Employers are still being held liable for violating the Fair Credit Reporting Act (FCRA). When it came down to “providing a clear and conspicuous disclosure in writing in a standalone document before the report has been pulled that a consumer report may be obtained for employment purposes; and obtaining authorization in writing from a consumer for whom a report will be procured,” Stanford University was found to not be in compliance with the rules set by the FCRA due to their improper disclosure forms.
A class action lawsuit was filed against the prestigious university by plaintiff Theresa Richard, an employee of the University’s residential and dining enterprises. Ms. Richards completed the standard employment application during the hiring process, which allowed Stanford University to procure a “consumer report” in order to ensure employment suitability with the University.
The plaintiff claims that the following language was on the defendant’s disclosure form:
“I authorize a thorough investigation of my prior employment, education background, criminal record, and where applicable to a position, credit check and/or driving record. I agree to cooperate in such an investigation, to execute any consent forms required in connection with those investigations, and release form [sic] all liability and responsibility all persons or entities requesting or supplying such information. I understand that employment is conditional based on investigation results.”
Under the FCRA 15 U.S.C. 1681b(b)(2)(A)(i) and (ii), it is unlawful to procure a background without providing a disclosure that is clear and conspicuous in a standalone document that a consumer report may be obtained for employment purposes. Nothing in the above consent from Stanford University discloses that the report will be used for employment purposes. Instead, it contains extraneous language such as “thorough investigation” and of course the infamous “release form [sic] all liability and responsibility all persons or entities requesting or supplying such information.”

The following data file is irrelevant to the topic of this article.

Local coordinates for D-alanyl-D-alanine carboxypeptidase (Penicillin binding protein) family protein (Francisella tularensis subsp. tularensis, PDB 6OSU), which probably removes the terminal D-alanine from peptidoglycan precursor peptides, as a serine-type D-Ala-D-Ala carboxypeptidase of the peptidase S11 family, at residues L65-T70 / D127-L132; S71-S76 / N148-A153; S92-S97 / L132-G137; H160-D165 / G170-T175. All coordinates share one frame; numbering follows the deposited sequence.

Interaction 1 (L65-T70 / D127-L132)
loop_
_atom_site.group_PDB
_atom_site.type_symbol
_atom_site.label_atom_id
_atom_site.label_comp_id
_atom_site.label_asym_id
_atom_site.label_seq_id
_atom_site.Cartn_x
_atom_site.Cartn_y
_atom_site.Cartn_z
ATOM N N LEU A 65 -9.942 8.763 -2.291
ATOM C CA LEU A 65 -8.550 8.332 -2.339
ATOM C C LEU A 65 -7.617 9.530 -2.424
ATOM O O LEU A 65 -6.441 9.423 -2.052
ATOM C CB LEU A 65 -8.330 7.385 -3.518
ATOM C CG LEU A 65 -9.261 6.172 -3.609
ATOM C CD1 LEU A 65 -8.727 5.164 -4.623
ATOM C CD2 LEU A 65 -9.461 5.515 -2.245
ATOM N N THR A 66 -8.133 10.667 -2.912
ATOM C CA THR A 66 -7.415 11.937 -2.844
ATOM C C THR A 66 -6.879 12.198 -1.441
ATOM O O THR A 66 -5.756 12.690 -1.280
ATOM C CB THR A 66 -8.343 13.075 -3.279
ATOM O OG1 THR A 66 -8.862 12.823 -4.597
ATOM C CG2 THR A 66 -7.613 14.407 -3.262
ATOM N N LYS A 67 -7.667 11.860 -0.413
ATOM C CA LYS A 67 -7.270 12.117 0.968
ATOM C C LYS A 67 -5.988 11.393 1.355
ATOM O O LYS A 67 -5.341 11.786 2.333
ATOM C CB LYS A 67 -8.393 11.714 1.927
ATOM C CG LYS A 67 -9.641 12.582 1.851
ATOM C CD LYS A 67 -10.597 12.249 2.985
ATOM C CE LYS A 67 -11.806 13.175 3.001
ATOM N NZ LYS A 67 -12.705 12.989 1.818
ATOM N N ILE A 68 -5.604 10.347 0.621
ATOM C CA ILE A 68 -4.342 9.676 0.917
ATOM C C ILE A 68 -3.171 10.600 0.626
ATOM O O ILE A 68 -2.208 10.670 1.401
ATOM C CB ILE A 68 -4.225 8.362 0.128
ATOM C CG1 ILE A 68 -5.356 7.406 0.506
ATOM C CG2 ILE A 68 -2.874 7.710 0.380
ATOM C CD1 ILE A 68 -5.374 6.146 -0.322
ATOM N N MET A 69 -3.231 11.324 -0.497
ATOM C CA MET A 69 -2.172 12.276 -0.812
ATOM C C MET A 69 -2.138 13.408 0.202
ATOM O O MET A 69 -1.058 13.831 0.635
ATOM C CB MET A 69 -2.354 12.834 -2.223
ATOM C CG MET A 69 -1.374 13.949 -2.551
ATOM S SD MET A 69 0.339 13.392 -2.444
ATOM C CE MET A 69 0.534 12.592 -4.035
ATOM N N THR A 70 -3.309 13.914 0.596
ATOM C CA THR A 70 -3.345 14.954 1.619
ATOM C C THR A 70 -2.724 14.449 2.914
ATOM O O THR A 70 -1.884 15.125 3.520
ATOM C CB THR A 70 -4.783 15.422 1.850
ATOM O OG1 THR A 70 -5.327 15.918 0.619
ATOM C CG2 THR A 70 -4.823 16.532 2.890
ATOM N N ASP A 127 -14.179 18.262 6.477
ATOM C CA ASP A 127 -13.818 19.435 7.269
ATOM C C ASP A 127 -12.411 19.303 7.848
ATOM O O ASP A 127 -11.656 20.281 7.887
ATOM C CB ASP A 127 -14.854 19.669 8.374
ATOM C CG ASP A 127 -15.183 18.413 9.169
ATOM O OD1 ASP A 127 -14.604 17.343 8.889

The lawsuit specifically indicated that because the defendant “unlawfully included extraneous information in its standard form permitting defendant to obtain a consumer report verifying plaintiff’s background and experience, plaintiff was confused by the standard form document and did not understand that defendant would be requesting a ‘consumer report’ as defined in the FCRA.”
The disclosure form must not contain additional language outside what is permitted by the FCRA. For example, a Release of Liability Form is meant to inform the applicant that whatever happens during the background screening process (whether the person is hired or not based on the results of the background check), the employer nor background screening company will not be held liable. Even if the information on the background report is inaccurate and not up to date (another requirement of the FCRA), the consumer has no legal action or recourse to hold the employer or background screening company liable.
Employers that utilize a third-party to conduct employment background checks that require a disclosure and authorization must ensure that their disclosure forms are in compliance. Otherwise, they will face potential lawsuit.
As a reminder, there will also be applicants that are aware of this law regarding improper disclosure forms and will try to identify employers not in compliance in hopes of being able to bring a class action law suit. Employers must carefully review their disclosure forms to ensure compliance with this specific section of the FCRA.
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